Asthma is a common and growing clinical problem world-wide with Ireland having one of the highest rates for the disease. While it carries a high morbidity there is currently effective medications for the treatment of the condition. In recent years our knowledge of the mechanisms underlying the asthma condition has shown that airway inflammation is an important component of the disease. Thus inhaled corticosteroids are the primary treatment recommended for most asthmatics. Many countries and most recently Ireland have established and published asthma management guidelines to help improve practice in dealing with the condition.
Clinical practice guidelines offer a number of advantages which include an up-to-date summary of research for the practising clinician, they enable standards to be set and provide the basis for audit. In addition, they form the basis for education of all health care professionals and encourage a common approach to management of this condition. The ICGP asthma guidelines (Fig 1) developed and updated by the National Clinical Programme for Asthma in conjunction with Asthma Society of Ireland and the Quality in Practice (QIP) Committee of the Irish College of General Practice (ICGP) is based on the international evidence-based Global Initiative in Asthma (GINA) / World Health Organisation (WHO) document are designed to do this. The GINA/WHO publication is was published initially in 1995 and regularly updated. It has been developed with current medical knowledge about asthma and its treatment.
However, no matter how up-to-date the current asthma guidelines are, a major barrier to effective use of anti-asthma therapy is patient adherence. Studies have consistently shown that perhaps about one third of patients will take medicines as prescribed. One has to assume that this may also be the case with asthma therapy. This issue of adherence to medications, is very complex and includes a variety of medical, social and cultural factors (Table 1).
Adherence is not simply a matter of patients following the doctors’ orders but it closely entails the patient’s own involvement in the management of their condition. The patient makes various decisions regarding their condition, from visiting the doctor initially, to heeding the doctor’s recommendations and subsequently agreeing and adhering to follow up and monitoring of their asthma condition.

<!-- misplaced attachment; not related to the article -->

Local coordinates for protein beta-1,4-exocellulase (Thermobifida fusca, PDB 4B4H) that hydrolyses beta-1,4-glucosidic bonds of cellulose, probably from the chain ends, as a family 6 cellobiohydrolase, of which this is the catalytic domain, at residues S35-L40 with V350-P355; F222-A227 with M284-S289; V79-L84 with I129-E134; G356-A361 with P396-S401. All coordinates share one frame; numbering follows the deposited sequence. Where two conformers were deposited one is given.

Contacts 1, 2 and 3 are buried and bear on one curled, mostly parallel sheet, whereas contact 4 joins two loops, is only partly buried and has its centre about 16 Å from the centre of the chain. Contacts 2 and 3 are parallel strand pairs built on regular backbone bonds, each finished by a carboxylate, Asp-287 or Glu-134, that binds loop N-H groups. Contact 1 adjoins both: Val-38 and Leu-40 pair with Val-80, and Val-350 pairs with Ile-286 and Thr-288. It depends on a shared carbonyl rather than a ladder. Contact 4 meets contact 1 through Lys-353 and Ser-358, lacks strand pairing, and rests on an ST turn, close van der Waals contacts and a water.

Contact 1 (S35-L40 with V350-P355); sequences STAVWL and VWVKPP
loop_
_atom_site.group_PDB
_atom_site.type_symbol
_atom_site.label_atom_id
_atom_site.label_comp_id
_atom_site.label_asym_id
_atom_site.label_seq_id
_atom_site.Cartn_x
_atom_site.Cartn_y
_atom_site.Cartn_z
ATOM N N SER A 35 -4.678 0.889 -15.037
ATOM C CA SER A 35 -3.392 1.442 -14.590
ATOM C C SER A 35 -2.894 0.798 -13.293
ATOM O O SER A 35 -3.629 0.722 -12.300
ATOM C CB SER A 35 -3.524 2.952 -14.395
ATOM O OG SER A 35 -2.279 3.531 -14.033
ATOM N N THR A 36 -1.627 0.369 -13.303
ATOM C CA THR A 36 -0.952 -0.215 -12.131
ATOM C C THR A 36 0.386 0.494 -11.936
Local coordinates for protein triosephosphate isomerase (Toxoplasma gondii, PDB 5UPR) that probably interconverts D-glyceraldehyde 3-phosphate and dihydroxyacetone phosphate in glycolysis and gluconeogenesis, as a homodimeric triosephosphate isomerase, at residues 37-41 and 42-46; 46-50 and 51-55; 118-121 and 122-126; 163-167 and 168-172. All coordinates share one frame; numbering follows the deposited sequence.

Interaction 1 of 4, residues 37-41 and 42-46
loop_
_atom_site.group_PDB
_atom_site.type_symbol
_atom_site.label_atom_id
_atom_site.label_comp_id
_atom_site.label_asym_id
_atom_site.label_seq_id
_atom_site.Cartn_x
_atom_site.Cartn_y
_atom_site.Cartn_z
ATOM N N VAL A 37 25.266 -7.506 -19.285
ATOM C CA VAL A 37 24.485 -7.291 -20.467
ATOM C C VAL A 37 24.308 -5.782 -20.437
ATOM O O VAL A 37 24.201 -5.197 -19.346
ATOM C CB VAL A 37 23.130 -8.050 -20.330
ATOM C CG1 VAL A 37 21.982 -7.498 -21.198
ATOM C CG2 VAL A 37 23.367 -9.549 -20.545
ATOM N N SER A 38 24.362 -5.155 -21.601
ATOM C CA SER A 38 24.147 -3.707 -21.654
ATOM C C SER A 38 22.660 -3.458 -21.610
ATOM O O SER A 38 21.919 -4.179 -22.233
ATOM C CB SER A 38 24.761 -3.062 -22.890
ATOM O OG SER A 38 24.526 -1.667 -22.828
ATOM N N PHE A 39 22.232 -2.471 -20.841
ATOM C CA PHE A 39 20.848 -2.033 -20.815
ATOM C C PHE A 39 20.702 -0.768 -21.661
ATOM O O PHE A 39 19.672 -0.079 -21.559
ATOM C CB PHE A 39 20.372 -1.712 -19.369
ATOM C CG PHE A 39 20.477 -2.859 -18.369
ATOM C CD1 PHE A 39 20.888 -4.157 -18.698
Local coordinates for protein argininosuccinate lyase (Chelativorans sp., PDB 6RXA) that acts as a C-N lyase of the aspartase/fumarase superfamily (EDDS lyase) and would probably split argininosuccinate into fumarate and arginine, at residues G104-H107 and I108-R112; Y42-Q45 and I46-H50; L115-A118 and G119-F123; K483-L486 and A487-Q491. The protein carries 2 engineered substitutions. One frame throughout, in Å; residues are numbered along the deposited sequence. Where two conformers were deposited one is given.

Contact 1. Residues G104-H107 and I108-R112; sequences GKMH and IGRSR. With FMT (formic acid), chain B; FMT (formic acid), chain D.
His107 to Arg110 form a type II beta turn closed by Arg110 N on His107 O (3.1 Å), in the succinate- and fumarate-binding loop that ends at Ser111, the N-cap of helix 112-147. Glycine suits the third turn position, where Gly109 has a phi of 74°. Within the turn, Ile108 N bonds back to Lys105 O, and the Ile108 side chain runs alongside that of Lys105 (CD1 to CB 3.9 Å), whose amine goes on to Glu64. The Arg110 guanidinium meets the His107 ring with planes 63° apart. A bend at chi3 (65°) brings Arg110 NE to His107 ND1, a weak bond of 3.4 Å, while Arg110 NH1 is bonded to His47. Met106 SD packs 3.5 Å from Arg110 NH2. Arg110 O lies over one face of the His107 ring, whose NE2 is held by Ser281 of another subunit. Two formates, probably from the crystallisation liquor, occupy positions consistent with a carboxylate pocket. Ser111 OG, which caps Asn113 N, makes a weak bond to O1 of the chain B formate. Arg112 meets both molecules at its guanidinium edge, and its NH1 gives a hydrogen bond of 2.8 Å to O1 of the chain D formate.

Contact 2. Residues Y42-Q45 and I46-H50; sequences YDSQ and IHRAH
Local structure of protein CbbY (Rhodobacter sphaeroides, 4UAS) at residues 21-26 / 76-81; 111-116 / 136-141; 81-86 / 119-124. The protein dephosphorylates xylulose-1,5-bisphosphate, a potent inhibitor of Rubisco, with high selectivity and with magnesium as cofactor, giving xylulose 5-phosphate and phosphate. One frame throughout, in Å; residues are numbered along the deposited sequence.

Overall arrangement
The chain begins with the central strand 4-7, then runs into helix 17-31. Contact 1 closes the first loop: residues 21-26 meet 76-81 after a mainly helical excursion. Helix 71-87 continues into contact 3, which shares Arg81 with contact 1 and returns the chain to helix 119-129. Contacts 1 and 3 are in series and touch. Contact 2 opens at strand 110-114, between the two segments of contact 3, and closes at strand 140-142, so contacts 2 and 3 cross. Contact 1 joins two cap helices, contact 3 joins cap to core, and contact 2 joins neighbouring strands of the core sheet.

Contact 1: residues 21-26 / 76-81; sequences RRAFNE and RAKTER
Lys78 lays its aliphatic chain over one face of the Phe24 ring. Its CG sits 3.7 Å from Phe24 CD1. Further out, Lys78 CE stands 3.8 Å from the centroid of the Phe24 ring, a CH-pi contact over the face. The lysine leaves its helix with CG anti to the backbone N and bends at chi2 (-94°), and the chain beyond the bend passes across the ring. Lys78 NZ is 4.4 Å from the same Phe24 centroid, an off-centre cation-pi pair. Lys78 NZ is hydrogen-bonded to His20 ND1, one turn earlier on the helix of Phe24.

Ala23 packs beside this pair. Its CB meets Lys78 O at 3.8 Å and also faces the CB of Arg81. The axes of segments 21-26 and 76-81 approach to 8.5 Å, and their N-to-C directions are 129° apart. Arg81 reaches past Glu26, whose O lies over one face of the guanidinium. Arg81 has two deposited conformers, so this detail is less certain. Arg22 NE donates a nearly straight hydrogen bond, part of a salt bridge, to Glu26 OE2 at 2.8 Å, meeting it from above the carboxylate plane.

The significant factors in aiding adherence with asthma therapy includes simplifying treatment regimes, addressing the patient’s concerns or expectations about treatment and involving the patient, parent and close relative if necessary, in partnership in ongoing care. These asthma guidelines are designed to address this issue of adherence by emphasising the need to involve patients as partners in the care of their condition, to overcome barriers with appropriate education and thus promote adherence. In addition, the availability and expertise of the asthma practice nurse has helped tremendously, and will no doubt continue do so into the future, to meet these goals in clinical practice.
For most asthmatics there is a need for at least two types of medications, the anti-inflammatory preventor (generally inhaled corticosteroids) and inhaled reliever (e.g. β2-agonists). Medication, particularly inhalers, can be difficult to administer, and can have negative effects if not administered properly. In addition, asthmatic may also require life-style changes (e.g. allergen avoidance or smoking cessation) as part of their asthma management.
Control of asthma requires continual long-term care and monitoring by the clinician. This should include review of symptoms and measurement of lung function with at least peak flow measurement at each clinic visit. Long term monitoring of peak flow rates by patient at home can aid in the recognition by the patient of early signs of worsening asthma to enable patients to act promptly and avoid a serious attack. Regular visits as appropriate are essential even after control is established and it is helpful to review the following questions (Table 2).